BYRON — Charles Oliver does not understand why it is such a big deal that he had not returned census forms sent to his home this year. But when a worker from the U.S. Census Bureau turned up about 10 a.m. Tuesday to get the information, Oliver said, he obliged.
First name: Charles.
Last name: Oliver.
Date of birth: May 7, 1957.
As he answered questions, his eyes turned toward the long driveway leading up to his home. In it lay his 2-year-old Chihuahua, Sofie, surrounded by blood.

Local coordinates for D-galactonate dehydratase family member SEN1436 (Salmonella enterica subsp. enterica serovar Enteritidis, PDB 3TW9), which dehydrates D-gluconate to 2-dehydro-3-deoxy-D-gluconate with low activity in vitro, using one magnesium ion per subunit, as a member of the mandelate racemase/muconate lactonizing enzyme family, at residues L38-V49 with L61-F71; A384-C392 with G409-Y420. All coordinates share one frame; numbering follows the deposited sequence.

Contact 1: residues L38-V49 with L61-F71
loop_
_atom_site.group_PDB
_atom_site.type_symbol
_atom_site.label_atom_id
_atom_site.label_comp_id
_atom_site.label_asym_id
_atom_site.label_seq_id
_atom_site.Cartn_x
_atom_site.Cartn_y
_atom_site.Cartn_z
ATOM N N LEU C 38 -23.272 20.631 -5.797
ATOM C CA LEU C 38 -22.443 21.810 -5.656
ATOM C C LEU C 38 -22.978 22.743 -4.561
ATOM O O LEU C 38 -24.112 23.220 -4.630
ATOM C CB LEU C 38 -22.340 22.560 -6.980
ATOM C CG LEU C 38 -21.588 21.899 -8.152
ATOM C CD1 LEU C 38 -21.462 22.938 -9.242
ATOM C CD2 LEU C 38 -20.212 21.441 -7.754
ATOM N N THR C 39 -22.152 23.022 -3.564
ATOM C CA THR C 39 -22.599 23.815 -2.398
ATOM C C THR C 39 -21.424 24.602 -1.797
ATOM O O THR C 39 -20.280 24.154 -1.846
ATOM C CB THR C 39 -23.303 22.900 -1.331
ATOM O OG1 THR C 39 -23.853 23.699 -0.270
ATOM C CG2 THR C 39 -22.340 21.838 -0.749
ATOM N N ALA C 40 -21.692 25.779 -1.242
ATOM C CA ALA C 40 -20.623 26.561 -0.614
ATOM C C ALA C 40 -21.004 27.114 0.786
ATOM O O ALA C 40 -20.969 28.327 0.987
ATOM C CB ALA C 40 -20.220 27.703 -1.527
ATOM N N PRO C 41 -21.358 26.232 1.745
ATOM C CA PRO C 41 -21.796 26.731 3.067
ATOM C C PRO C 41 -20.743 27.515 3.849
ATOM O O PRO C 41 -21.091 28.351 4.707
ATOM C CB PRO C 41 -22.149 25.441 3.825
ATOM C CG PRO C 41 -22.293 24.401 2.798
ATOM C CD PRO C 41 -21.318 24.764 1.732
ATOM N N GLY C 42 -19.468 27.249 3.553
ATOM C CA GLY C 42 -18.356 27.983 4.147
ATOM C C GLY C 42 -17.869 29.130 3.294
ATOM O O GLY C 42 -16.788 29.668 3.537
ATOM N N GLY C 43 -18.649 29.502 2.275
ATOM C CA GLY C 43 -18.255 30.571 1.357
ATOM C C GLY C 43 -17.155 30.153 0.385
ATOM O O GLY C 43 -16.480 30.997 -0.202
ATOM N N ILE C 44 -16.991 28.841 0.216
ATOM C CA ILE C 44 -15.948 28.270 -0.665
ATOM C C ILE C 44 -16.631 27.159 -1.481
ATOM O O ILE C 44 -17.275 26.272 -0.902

His census omission had cost him more than he had ever imagined.
“They know I’m here,” he said, wiping his eyes, then pointing toward Sofie, still in the driveway two hours later. “Why do they even need a census? Let me not pay my taxes. They’ll be here.
“They’ll find me.”
Oliver said the census worker, whom he described as an older, heavyset white male with medium length gray hair driving a newer model sport utility vehicle with a Vietnam Veteran tag, didn’t apologize after both men spotted Sofie. He simply left after being told to, incomplete census forms in tow.
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